There are really two oreganos
It’s been several months since I began this project of writing about Herbs & Spices, so I think it is high time I cover one of the most popular herbs in our kitchens. While oregano has been part of the European cuisine for centuries it is a relative new comer to the American scene. World War I saw a modest spike in American interest in oregano, but it wasn’t until the end of World War II that returning GIs began demanding this tasty herb for their tables. They had become accustomed to it while serving in the European Theatre.
Sometimes called wild marjoram, oregano belongs to the mint family and is related to both marjoram and thyme. Because it is more pungent and aromatic, it has to be used with more care than marjoram. Fresh Mediterranean oregano is sometimes available in supermarkets and the dried variety is almost always available. There is a Mexican variety that is much stronger and typically used in highly spiced dishes, especially in Mexican and Tex-Mex recipes.
The Mediterranean variety is widely used in Greek and Italian cuisines. It is the leaves that are used in cooking, and the dried herb is often more flavorful than the fresh. (Remember when substituting dried herbs for fresh herbs 1/3rd dried equals 1 fresh. Whether it is a teaspoon, tablespoon, cup or poundage the substituting equation is always the same.) Together with basil, oregano contributes much to the distinctive character of many Italian dishes. Oregano is used in tomato sauces, fried vegetables and grilled meat. Oregano combines nicely with pickled olives, capers and lovage leaves. Unlike most Italian herbs, oregano works with hot and spicy food, which is popular in southern Italy. The dish most associated with oregano is pizza, which has been eaten in Southern Italy for centuries.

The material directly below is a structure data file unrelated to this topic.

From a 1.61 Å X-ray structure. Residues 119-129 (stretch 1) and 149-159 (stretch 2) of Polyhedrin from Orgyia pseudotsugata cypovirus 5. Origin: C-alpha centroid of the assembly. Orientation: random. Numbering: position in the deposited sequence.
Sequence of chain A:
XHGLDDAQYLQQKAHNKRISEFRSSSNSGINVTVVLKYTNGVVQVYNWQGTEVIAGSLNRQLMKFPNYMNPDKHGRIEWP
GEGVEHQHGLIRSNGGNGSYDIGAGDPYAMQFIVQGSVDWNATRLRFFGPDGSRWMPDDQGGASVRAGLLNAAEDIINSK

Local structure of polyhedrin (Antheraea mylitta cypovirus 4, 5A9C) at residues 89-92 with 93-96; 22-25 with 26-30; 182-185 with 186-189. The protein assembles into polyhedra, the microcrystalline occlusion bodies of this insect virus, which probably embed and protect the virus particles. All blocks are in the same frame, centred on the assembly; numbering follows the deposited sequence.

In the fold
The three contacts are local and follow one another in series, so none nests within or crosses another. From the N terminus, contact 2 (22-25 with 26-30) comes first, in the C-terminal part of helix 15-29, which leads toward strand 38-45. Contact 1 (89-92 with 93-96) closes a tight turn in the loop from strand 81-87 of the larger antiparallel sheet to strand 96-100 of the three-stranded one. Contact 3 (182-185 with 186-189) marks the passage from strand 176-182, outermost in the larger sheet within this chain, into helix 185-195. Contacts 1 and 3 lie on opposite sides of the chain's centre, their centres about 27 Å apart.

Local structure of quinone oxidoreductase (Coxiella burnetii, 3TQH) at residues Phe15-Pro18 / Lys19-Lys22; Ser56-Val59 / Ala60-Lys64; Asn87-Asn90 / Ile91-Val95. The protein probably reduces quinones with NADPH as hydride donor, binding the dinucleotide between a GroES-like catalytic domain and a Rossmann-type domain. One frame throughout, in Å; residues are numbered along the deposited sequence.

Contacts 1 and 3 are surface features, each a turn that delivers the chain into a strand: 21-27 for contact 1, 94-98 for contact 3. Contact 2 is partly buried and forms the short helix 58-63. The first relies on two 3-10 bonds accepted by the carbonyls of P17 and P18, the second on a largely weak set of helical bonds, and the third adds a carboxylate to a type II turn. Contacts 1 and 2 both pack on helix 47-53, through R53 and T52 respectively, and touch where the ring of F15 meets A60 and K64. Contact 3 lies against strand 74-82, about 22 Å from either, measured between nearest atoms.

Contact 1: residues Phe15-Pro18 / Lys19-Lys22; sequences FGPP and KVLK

Oregano is an indispensable ingredient for Greek cuisine. Oregano adds flavor to a Greek salad and is usually used separately or added to the lemon-olive oil sauce that accompanies almost every fish or meat barbecue and some casseroles.
Then there is Mexican oregano, which is closely related to lemon verbena. Mexican oregano has a very similar flavor to oregano, but is usually stronger. These two oreganos have become highly regionalized. (Mexican oregano isn’t a true oregano, but work with me on this.) If you were born and raised east of the Mississippi then Mediterranean (Greek or Italian) oregano is what you would know as oregano. On the other hand, if you were born west of the Mississippi, especially Southwest, then Mexican oregano is what you know as oregano. My recommendation is, if you are doing a dish that is Mexican or Tex-Mex and it calls for oregano, use Mexican oregano. If you are doing any other recipe that calls for oregano, then use Mediterranean oregano.
A thin substitute is sweet basil or mint.